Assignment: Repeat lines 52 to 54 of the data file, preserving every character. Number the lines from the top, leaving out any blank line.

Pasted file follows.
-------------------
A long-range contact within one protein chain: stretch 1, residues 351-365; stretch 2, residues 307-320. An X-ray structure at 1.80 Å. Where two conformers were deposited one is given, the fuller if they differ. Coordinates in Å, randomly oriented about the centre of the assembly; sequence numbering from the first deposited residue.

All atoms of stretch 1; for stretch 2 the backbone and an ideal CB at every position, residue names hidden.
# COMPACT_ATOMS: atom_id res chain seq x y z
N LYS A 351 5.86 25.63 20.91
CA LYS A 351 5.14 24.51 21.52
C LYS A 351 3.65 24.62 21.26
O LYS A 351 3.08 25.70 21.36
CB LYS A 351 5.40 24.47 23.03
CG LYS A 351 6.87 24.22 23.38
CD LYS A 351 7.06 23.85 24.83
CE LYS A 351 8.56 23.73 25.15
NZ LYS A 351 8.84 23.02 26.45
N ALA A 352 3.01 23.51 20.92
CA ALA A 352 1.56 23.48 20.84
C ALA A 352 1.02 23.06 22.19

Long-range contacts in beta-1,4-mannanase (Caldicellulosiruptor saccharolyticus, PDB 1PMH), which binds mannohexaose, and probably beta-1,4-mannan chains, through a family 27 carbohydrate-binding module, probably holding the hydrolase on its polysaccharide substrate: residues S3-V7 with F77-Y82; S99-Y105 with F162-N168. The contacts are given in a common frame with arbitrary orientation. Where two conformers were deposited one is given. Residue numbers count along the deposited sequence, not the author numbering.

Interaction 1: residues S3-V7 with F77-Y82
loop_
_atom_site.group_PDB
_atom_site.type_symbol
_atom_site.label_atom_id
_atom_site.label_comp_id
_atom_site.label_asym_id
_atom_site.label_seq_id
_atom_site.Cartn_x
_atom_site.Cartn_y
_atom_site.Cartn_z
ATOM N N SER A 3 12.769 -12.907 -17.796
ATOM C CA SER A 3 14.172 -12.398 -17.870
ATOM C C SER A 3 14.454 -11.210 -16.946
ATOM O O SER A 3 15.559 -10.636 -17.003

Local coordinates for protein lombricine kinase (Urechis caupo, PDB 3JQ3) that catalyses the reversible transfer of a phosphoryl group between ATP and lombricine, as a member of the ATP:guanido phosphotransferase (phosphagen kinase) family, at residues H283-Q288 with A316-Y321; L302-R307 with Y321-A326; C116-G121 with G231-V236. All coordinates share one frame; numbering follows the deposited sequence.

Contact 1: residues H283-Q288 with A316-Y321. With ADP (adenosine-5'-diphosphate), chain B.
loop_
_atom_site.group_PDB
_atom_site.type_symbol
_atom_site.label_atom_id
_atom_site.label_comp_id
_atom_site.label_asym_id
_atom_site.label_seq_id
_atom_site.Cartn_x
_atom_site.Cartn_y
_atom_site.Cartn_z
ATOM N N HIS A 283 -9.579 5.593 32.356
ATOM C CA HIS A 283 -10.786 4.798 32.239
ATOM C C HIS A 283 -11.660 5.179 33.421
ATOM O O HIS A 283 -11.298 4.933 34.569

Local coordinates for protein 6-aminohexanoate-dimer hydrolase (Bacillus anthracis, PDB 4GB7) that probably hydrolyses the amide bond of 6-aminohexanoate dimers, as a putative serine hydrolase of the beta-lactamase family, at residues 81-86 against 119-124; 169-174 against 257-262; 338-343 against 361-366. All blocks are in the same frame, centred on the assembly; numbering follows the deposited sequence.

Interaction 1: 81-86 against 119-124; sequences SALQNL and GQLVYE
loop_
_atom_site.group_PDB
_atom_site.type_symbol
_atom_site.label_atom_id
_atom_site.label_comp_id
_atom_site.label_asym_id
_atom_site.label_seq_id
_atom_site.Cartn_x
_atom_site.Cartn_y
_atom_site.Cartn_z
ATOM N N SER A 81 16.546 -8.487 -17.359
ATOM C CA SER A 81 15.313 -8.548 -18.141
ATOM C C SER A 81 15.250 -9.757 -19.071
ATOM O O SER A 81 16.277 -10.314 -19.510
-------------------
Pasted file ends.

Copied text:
_atom_site.type_symbol
_atom_site.label_atom_id
_atom_site.label_comp_id